With more paint on your roller, you can cover slightly larger expanses of wall, say, 3 ft. by 4 ft. If you start at the top of the wall and work down, you’ll roll over any drips from above. Cover brush marks by rolling within ’/2 in. to 1 in. of the ceiling; this is important when applying darker hues because rolled-on paint reflects light differently from brushed-on. Slightly overlap adjacent sections. To avoid unloading excess paint along outside corners, lighten up as you roll.
Finally, sand lightly between coats when you apply oil-based paint, especially enamels on cabinets or trim. On walls, use 220-grit sandpaper or a dry sanding block. It’s not necessary to sand latex paint, unless you’ve waited several weeks between coats; until latex is 100% dry, new coats adhere easily.
Painting the interior trim
begins with the preparation tasks. Prepare the trim, window sashes, and doors by filling nail holes with nonshrinking wood filler, priming bare wood, caulking gaps with acrylic latex caulk (letting it dry overnight), lightly sanding all trim with 180-grit sandpaper, and vacuuming dust and debris. Enamel paint—which dries to a hard, glossy finish—is best for trim, window sashes, and doors because it’s the most durable. By the way, there are both oil-based and latex enamels.
Painting straight edges requires a quality brush and a steady hand. If you can develop a steady hand, you won’t need to apply and remove masking tape, which takes a lot of time. In most cases, all you need is a 2/2-in. or 3-in. angled sash brush, unless your baseboards are exceptionally wide. Start with crown (ceiling) molding, proceed to door and window trim, and finish with the baseboards. Always paint with the grain, cutting trim edges first, then filling in the field with steady back-and-forth strokes. To avoid lap marks, paint about 3 ft. of trim at a time, overlapping adjacent sections while they’re still wet. If the paint is drying too fast, add Flood’s Floetrol to latex paint or its Penetrol to oil-based paint.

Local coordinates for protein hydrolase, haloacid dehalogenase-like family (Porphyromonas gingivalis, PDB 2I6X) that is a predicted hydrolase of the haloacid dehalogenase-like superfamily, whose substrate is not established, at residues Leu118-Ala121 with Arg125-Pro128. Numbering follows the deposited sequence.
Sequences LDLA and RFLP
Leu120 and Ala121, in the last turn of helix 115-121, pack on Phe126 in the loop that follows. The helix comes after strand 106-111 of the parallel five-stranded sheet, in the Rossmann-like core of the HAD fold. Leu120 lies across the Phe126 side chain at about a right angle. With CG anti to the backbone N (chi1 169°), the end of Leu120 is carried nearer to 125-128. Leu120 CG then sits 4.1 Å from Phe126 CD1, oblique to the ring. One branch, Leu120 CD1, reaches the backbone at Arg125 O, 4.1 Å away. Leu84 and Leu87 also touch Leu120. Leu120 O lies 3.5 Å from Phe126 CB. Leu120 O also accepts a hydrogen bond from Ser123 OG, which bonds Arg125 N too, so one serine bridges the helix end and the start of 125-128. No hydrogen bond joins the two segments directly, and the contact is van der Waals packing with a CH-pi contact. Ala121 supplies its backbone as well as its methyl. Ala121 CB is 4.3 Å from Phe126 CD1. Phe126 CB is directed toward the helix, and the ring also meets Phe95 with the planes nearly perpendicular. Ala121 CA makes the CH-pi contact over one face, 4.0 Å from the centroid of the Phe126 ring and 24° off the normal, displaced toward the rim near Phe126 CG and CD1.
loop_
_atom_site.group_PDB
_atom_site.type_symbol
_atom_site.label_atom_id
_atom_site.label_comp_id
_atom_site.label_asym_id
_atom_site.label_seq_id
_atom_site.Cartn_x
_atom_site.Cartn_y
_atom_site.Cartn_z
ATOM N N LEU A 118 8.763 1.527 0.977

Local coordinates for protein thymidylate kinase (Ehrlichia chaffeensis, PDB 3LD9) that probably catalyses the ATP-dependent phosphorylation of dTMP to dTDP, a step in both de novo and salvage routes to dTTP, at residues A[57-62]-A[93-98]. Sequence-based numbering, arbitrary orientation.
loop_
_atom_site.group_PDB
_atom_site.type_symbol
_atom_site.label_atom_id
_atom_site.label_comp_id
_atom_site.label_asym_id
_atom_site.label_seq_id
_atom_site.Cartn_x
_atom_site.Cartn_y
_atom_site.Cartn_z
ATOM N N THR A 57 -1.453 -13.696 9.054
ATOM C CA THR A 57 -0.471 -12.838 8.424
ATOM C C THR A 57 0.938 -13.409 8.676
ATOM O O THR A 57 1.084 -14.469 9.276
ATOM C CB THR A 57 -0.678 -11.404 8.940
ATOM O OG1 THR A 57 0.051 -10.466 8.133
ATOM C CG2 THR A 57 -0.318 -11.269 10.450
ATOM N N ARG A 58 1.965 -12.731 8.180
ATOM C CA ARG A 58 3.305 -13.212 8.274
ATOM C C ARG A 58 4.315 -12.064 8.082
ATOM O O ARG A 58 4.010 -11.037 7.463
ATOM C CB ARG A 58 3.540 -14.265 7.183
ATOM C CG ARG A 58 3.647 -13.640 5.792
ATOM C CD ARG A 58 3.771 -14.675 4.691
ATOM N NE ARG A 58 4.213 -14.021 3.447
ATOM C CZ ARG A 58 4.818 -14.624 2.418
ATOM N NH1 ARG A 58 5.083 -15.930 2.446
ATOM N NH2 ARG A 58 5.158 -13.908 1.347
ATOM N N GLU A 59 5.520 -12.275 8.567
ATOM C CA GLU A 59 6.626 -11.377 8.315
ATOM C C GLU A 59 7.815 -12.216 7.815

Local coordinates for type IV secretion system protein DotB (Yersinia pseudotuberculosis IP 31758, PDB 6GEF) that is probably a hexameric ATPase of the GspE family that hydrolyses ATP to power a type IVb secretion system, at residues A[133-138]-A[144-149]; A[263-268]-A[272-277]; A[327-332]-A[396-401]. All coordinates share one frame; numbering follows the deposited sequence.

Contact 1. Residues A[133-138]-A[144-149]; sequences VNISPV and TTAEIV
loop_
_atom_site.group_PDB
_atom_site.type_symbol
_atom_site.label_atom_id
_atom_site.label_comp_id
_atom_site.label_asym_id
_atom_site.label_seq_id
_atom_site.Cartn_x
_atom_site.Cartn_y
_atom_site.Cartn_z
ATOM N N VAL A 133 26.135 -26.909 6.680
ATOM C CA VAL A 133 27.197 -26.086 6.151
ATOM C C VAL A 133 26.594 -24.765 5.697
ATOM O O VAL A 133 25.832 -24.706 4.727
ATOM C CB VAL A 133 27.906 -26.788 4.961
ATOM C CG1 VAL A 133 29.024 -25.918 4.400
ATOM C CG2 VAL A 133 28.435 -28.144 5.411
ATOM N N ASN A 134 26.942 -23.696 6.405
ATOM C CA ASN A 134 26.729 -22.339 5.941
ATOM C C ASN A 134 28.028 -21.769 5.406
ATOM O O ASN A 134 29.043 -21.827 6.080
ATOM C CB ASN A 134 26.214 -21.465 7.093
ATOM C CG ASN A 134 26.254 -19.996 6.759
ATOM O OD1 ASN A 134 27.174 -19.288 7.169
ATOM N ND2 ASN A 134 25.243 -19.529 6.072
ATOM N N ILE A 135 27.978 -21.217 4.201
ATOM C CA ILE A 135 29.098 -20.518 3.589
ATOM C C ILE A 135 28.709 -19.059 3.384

If trim edges are thinner than Yu in., they’ll be difficult to cut-in without spreading trim paint on the wall. In that case, overlap the wall paint onto the trim edge so that it covers the edge completely, producing a clean, straight line. In other words, the thin edge of the trim will be covered with wall paint, not enamel, but your eye won’t notice.
Windows sashes vary greatly in design. But as a general rule, paint them from the inside of the sash out. That is, if sashes are divided into multiple panes by muntins (narrow wood sections between panes of glass), paint the muntins first. Then paint along the insides of sash rails and stiles where they meet glass. Finally, paint the faces of sashes. To develop a rhythm, paint all the